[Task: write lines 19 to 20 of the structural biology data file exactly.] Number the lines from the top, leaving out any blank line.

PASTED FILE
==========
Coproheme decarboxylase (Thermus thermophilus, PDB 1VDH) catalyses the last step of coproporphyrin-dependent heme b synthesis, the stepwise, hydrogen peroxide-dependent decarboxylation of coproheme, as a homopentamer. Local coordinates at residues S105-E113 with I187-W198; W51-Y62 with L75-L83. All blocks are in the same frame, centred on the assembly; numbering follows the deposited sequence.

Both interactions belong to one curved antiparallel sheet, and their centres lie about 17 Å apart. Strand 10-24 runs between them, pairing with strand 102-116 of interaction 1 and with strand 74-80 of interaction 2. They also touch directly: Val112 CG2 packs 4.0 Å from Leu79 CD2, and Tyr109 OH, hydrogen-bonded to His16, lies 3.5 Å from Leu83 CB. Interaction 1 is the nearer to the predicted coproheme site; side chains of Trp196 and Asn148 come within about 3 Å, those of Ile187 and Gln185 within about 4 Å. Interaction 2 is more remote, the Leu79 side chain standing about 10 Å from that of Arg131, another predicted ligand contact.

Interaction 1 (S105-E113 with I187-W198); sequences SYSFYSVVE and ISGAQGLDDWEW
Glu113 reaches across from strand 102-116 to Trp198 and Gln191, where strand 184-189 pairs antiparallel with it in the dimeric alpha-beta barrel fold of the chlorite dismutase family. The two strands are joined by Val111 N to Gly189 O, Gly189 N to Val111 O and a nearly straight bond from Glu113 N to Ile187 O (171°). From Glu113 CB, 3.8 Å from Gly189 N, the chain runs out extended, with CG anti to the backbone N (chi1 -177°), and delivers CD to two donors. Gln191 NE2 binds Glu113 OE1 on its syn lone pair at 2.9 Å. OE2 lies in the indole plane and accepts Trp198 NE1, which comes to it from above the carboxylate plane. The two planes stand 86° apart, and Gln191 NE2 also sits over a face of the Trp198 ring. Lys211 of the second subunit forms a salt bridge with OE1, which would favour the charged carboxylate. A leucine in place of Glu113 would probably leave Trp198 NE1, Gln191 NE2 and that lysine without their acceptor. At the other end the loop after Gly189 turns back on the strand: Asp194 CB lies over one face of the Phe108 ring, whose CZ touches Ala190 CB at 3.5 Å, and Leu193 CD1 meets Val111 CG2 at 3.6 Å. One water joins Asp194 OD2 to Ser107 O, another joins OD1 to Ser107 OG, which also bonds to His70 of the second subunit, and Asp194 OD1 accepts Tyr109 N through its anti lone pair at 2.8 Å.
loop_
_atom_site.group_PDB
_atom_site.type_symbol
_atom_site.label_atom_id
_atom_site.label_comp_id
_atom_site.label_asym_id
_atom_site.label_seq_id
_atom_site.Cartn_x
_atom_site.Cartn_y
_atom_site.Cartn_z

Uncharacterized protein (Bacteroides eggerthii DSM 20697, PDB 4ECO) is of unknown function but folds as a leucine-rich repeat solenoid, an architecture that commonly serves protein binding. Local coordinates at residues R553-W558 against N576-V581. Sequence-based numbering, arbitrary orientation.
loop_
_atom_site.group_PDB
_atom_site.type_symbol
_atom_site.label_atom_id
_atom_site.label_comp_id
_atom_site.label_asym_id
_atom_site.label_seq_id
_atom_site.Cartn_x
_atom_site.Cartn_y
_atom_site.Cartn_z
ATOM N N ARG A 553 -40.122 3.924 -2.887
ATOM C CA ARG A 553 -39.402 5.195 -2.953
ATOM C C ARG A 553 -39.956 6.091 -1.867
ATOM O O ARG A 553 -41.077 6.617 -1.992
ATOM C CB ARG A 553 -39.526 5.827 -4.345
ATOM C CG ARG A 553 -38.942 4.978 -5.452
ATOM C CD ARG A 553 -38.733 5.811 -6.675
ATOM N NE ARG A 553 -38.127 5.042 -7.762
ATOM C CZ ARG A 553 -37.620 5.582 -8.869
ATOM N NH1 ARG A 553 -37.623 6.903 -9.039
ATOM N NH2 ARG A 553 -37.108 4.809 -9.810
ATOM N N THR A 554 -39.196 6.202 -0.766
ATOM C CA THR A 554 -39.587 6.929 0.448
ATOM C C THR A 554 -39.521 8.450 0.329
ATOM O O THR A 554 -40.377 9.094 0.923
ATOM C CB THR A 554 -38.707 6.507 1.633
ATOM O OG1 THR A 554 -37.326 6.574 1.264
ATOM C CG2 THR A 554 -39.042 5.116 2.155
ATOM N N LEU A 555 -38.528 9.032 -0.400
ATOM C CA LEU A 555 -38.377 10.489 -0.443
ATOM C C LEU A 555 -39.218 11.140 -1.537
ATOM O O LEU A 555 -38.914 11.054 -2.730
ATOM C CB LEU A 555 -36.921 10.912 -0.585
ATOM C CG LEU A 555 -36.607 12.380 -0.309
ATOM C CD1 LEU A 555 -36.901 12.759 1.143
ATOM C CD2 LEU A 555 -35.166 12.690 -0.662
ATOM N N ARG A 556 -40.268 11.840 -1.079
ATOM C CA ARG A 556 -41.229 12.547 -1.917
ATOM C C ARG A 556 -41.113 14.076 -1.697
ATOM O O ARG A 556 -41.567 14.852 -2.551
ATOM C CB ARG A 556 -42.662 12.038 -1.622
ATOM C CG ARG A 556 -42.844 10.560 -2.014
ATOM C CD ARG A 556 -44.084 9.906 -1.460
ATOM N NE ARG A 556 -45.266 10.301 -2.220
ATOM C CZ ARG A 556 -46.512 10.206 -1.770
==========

_atom_site.label_atom_id
_atom_site.label_comp_id